My conversion was visceral. I encountered the Living God. I did not begin this because of something I read, but because of something I experienced. I can’t prove it by reciting a passage; then again, I don’t need to prove it. I live it. As far as I can tell, Jesus gathered disciples during his life the same way He got me. He showed up, and they recognized Him. When Jesus met Nathanael, He said, “I saw you sitting under the fig tree,” and Nathanael responded, “Rabbi, you are the son of God! You are the king of Israel!” One can hardly think the mention of a tree would get this kind of reaction. Nathanael must have recognized, in a visceral way, who Jesus was.
A good deal of the back and forth on the religious forums involves some posters stating that the Bible has various flaws, and others protesting that it does not. On and on they go, and one has yet to convince the other of a thing. Myself, I find this irrelevant. I figured out a long time ago that few people find the Bible fascinating the way I do, and some actively dislike it for the primitive and violent cultures it portrays. Maybe if I had come to it as an adult I would have reacted differently, but events in the Bible, including the violent ones, were part of the landscape of my childhood. They shaped both my intellect and my emotions, and I think for the better.
I’m not a Christian because of the Bible. Had I not met Jesus the way I did, the information I had about the Bible would have remained just that: information. My life with Him isn’t built on the Bible being inerrant, or the Bible having no contradictions, or anything of that nature. I think the Bible reflects life: it is interesting, it is baffling, it has dichotomies, it can look different on different days. I do think the Bible is the sacred scripture God gave us. I certainly trust it, and ponder over it. I just don’t expect it to be simple. It wouldn’t be much good to us if it was.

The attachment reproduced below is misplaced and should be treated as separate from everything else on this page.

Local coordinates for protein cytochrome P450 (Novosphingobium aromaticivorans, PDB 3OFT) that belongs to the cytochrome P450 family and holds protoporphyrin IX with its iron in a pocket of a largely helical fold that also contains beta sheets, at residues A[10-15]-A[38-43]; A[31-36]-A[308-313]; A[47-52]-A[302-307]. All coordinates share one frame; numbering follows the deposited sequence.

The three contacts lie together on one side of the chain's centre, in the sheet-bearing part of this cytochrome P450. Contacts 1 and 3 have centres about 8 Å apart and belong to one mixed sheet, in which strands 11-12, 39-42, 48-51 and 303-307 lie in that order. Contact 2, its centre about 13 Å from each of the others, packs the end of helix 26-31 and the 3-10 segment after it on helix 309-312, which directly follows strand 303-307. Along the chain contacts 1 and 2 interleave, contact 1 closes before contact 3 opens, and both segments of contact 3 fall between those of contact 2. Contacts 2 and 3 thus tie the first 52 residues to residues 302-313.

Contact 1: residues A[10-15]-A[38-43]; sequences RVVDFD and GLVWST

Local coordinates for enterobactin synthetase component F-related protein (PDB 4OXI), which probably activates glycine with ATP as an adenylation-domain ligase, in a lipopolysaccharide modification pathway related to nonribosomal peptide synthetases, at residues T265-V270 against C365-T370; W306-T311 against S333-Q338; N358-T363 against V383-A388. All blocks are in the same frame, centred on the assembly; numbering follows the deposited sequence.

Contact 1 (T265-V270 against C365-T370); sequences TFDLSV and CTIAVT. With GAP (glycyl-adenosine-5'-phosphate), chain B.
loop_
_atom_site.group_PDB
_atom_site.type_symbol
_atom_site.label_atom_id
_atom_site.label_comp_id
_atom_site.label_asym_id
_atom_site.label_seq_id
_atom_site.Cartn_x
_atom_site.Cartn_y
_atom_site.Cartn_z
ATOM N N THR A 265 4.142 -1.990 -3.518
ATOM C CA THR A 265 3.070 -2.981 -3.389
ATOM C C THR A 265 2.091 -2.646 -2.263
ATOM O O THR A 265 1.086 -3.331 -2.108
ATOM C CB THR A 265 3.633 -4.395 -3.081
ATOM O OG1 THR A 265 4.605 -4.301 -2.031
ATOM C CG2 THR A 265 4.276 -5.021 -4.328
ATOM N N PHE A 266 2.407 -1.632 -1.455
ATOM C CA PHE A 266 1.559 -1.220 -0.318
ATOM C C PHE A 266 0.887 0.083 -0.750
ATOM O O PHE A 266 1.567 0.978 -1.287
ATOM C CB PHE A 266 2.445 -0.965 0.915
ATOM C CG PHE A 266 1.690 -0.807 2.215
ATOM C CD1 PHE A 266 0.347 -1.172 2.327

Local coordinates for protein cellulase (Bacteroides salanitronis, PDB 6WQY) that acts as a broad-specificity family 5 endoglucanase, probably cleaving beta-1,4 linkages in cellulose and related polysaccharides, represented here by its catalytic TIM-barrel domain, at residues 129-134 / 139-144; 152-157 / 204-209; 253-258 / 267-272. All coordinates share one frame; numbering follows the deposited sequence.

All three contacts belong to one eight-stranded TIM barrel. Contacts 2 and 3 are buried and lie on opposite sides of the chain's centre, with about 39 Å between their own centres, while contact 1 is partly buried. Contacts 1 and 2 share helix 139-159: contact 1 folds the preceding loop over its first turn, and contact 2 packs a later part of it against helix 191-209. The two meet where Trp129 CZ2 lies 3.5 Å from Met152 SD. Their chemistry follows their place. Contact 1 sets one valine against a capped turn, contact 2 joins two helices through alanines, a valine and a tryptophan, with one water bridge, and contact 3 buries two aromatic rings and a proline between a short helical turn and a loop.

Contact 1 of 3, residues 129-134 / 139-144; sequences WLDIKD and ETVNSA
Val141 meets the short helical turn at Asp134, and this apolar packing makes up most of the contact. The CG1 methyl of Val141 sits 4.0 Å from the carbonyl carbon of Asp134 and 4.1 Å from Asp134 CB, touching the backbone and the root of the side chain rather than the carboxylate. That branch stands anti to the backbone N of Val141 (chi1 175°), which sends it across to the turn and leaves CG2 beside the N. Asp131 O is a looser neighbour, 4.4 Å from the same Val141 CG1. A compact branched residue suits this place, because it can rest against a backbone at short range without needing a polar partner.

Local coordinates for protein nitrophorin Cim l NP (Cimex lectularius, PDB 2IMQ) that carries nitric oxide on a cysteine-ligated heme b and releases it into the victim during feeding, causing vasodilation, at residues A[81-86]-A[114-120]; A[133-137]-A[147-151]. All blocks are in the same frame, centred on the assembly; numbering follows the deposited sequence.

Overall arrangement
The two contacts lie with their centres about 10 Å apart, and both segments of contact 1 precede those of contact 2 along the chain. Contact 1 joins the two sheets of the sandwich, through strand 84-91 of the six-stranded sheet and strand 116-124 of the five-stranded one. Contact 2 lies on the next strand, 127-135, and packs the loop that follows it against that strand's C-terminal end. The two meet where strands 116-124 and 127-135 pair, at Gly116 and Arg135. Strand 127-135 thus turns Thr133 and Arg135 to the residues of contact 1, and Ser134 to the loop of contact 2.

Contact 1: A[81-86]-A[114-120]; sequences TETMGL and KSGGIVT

Wikipedia defines Mysticism as “the phenomenon of having a unique experience of communion with God.” This describes my life as a Christian pretty well. It’s always been driven by that experience of communion. I think there are a lot of people like me in Christianity, who are there because of an intensely personal event with Jesus. I know the rhetoric of the church can lay emphasis on, “Because the Bible says so! We do what the Bible says!” But I’m not convinced that all or even most are there because of something they read. I think more are there because of Someone they met.
It’s just a thought, but I wonder if the fact that my spiritual life doesn’t rest on the foundation of the Bible leaves me free to enjoy the scriptures.
More Links About the Bible
- ‘Inerrancy’ is not a victimless crime
The problems inerrancy poses to following God.
- Can Women Speak In Church: The Apostle Paul And Wome...
Some different ways of looking at what Paul says about women
- Speaking In Tongues: Research & Personal Experience
My personal story of two decades of a spiritual practice spoken of in the Bible, a practice whose reputation has suffered much from snakehandlers, TV evangelists, and a host of well intentioned but misguided persons.
- Evolution And Creationism: A Personal Side To The De...
Another personal story, regarding the Bible.
- 4 Books About Heaven: Akiane, Colton Burpo, And Othe...